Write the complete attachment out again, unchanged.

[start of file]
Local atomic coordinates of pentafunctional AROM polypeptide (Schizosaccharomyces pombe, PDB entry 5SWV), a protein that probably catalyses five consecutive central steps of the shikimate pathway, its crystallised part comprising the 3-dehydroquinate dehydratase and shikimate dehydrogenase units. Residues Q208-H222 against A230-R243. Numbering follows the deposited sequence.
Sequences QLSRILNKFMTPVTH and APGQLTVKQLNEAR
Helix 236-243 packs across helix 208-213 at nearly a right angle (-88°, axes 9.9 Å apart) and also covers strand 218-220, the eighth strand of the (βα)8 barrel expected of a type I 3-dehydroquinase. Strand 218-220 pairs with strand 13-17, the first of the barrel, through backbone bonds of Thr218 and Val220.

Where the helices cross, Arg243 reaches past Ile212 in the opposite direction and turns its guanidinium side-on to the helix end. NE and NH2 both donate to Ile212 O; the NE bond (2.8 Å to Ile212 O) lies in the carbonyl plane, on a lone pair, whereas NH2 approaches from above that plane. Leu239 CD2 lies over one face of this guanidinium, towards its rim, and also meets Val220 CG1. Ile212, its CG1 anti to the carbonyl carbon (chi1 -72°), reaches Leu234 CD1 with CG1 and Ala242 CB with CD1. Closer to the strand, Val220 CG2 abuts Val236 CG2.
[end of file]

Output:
Local atomic coordinates of pentafunctional AROM polypeptide (Schizosaccharomyces pombe, PDB entry 5SWV), a protein that probably catalyses five consecutive central steps of the shikimate pathway, its crystallised part comprising the 3-dehydroquinate dehydratase and shikimate dehydrogenase units. Residues Q208-H222 against A230-R243. Numbering follows the deposited sequence.
Sequences QLSRILNKFMTPVTH and APGQLTVKQLNEAR
Helix 236-243 packs across helix 208-213 at nearly a right angle (-88°, axes 9.9 Å apart) and also covers strand 218-220, the eighth strand of the (βα)8 barrel expected of a type I 3-dehydroquinase. Strand 218-220 pairs with strand 13-17, the first of the barrel, through backbone bonds of Thr218 and Val220.

Where the helices cross, Arg243 reaches past Ile212 in the opposite direction and turns its guanidinium side-on to the helix end. NE and NH2 both donate to Ile212 O; the NE bond (2.8 Å to Ile212 O) lies in the carbonyl plane, on a lone pair, whereas NH2 approaches from above that plane. Leu239 CD2 lies over one face of this guanidinium, towards its rim, and also meets Val220 CG1. Ile212, its CG1 anti to the carbonyl carbon (chi1 -72°), reaches Leu234 CD1 with CG1 and Ala242 CB with CD1. Closer to the strand, Val220 CG2 abuts Val236 CG2.